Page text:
Posted in Slice of Life, Uncategorized

Advice I Gave Today

Today at training I got asked a lot of questions, because I’ve lived in Japan for over six years (gonna be seven in July). The questions ranged from things that one could Google, but some weren’t so much. I wrote some down just for this particular post, mostly because I want to just be able to pull this post up when people ask in the future.

What do I do about (home country) taxes in Japan? 

For the first year, you’ll have to make sure you file for your home country’s taxes stuff. In America, I had to get a form from a rather surly I.R.S. employee lady that would be used as proof that I’m living abroad so don’t tax me twice, please and thanks.

Be sure to check with your embassy to see what exact rules and regulations there are, because each country is gonna be different. I discovered today that South Africa is awful and demands that people pay taxes in South Africa as well as Japanese taxes no matter what, which I think is robbery but whatever. For us Americans, so long as you don’t have any estate or investments back in the U.S.A., you file your income made in Japan and don’t pay taxes back in America. Once again though, do research and check on

Check your local Japan city hall or ward office if you’ve got Japanese tax questions in particular. Income taxes are deducted automatically from most salaries, you generally have to pay a city tax if you live in a city for over a year, and etc. Talk to people there for more information.

Can I leave my food or drink trash here at this *training center?

Not recommended, as it’s considered bad manners to leave trash in a place that you’re only using temporarily that doesn’t belong to you. Japanese people aren’t going to tell you not to do it, they’ll just not be happy about it and maybe won’t invite you back into the space next time. Also, odds are there will be complaints filed to supervisors about it, too. Not the best way to start off your job at the mere training stages by being known as the “rude” and “gross” employee. Kept a plastic bag on you and throw stuff away later.

*Note: Ignore if your training center is a huge public place with multiple trash cans, I’m talking about a small space with only one or two small bins.

Are Japanese students better than (British/American/ Western) students?

Japanese students aren’t really “better” in the sense of learning or studying than Westerners. They just learn differently. Japanese school systems are still very much lecture based, so it’s difficult to get them out of that format and into an active classroom.

A Japanese student will perhaps on average be more passive and disciplined, but not always. Also, for English language acquisition, both of those traits can be disadvantageous. If a student is passive, then they can’t actively communicate well. If they’re disciplined or really focused, then they are more likely to focus on the wrong aspects on language (i.e. grammar rules over actually trying to speak).

In other words, they have their own sets of challenges.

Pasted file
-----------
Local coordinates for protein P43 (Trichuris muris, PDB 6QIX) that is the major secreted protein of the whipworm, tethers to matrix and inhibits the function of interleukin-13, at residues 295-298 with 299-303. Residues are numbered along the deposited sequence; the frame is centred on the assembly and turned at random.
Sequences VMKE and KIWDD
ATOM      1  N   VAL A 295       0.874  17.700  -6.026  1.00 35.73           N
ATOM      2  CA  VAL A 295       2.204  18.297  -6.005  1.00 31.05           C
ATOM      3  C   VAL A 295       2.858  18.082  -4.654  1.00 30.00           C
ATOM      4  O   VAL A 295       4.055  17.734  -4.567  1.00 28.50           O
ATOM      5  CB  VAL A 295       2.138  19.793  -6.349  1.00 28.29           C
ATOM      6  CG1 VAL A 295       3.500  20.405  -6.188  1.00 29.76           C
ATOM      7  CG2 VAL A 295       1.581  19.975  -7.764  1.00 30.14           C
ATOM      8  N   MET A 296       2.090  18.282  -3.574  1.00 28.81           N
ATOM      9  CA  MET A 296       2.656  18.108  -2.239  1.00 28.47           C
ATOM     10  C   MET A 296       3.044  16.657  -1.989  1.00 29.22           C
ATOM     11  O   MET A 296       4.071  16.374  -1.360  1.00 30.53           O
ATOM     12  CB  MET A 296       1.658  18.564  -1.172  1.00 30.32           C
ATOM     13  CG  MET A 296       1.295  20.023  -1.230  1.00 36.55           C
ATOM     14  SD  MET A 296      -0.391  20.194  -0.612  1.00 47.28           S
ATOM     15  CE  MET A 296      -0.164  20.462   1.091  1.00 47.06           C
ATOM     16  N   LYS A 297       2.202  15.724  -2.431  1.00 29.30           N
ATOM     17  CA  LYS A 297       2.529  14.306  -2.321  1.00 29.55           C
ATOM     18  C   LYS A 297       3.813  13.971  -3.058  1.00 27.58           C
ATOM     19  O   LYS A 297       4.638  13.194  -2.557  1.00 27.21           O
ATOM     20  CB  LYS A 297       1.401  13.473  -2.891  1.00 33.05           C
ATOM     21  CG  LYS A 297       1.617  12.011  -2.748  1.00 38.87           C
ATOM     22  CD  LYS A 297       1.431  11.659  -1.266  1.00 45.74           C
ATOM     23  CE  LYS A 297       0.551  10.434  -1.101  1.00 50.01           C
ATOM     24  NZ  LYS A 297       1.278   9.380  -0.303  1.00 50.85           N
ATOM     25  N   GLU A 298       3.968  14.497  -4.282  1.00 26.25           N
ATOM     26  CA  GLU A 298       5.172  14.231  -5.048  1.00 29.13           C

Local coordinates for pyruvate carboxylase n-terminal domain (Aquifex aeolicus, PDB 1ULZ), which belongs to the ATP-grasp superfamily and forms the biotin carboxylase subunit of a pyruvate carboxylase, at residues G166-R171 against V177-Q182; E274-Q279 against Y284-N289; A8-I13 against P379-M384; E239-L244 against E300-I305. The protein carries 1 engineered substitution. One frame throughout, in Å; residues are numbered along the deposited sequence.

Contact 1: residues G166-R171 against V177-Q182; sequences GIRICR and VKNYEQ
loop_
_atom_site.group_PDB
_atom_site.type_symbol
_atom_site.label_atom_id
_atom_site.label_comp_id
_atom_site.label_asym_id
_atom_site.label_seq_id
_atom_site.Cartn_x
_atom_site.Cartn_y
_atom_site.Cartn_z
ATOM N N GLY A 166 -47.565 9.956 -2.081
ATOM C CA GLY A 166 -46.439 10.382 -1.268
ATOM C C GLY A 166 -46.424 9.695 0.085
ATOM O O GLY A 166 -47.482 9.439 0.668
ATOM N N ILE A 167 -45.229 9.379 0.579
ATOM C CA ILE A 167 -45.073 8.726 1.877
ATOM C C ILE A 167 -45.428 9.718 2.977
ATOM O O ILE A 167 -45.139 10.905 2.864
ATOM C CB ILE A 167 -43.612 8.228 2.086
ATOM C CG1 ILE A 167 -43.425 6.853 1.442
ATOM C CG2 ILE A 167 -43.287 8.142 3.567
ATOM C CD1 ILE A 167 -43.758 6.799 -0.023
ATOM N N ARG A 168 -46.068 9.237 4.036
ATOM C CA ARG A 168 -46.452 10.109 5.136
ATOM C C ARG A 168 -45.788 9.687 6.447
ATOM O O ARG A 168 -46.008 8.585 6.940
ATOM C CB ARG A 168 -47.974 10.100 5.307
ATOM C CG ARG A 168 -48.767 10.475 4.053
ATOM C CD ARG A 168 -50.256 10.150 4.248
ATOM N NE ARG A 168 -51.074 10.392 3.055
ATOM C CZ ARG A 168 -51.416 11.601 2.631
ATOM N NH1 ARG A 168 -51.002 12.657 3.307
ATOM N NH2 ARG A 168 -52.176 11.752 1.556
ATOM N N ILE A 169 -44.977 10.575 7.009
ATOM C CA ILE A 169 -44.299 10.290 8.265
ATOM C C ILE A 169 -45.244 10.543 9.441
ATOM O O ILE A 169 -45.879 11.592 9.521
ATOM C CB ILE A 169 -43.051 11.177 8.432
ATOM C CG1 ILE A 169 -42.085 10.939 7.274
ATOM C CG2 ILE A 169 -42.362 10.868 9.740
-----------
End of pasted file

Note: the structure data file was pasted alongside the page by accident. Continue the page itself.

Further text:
Where can I buy a (bicycle/electric bike/ kitchen appliances/etc)? 

Recycle shops would be the best place to buy necessary items like a bike or a microwave on a budget. In America we would call them “second hand stores” or “thrift shops,” but I want to emphasize that in Japan second hand items are so gently used they generally look brand new. Everything gets checked to make sure it works, so the odds of you going home with something broken is exceedingly rare. Hard Off and House Off are the two main chain stores with electronic and household things available, Book Off is more for used books and action figures store, and you can get clothes at Book Off Bazaar.

Is it really hard to find a new apartment? 

No, not really for urban areas. Back in the day foreigner friendly apartments were rare, but nowadays through websites and real estate agents you can find an apartment no problem. The real issue is can you afford the move in fees? Usually there’s a one month or two month deposit plus key money, and from there the fees could include cleaning fees, paper work fees, lock exchange fees, fire insurance, life support fees, and the list goes on. You generally need at least 200,000 yen in order to move into a new place in a city.

Now, in the countryside the rules are different. Foreign friendly apartments are harder to find, but the move in costs are usually much cheaper and you can get way more space for less rent money. In many cases, your apartment may even get paid for by a company or school just to have you close by.

But for Tokyo, yeah, save up before you decide you wanna move.

Where should I go to withdraw money? What’s the best bank to use?

Any Japan Post ATM will do foreign cards and most of the time a 7-11 ATM will work too.

If you’re using a domestic Japanese bank card, it’s either a convenience store or your chosen bank’s ATM from 9-5 on working day. I recommend you just simplify your life and get a Shinsei Bank account which is accepted by most convenience stores, Japan Post, and even outside the country. Also, you don’t get charged withdrawing fees from convenience stores with Shinsei and you can withdraw money 24/7.

How to a sort my trash at home? What are trash days?

Every city and even city district is different. Go to your city hall or ward office to get information on that.

And there’s that. I’m sure there are more but I’m exhausted. Tomorrow if I get more questions I’ll answer them here again. Might as well, I’m sure it’s helpful to other people out there too.

 

 

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Life in Japan suits me, so I write about it.

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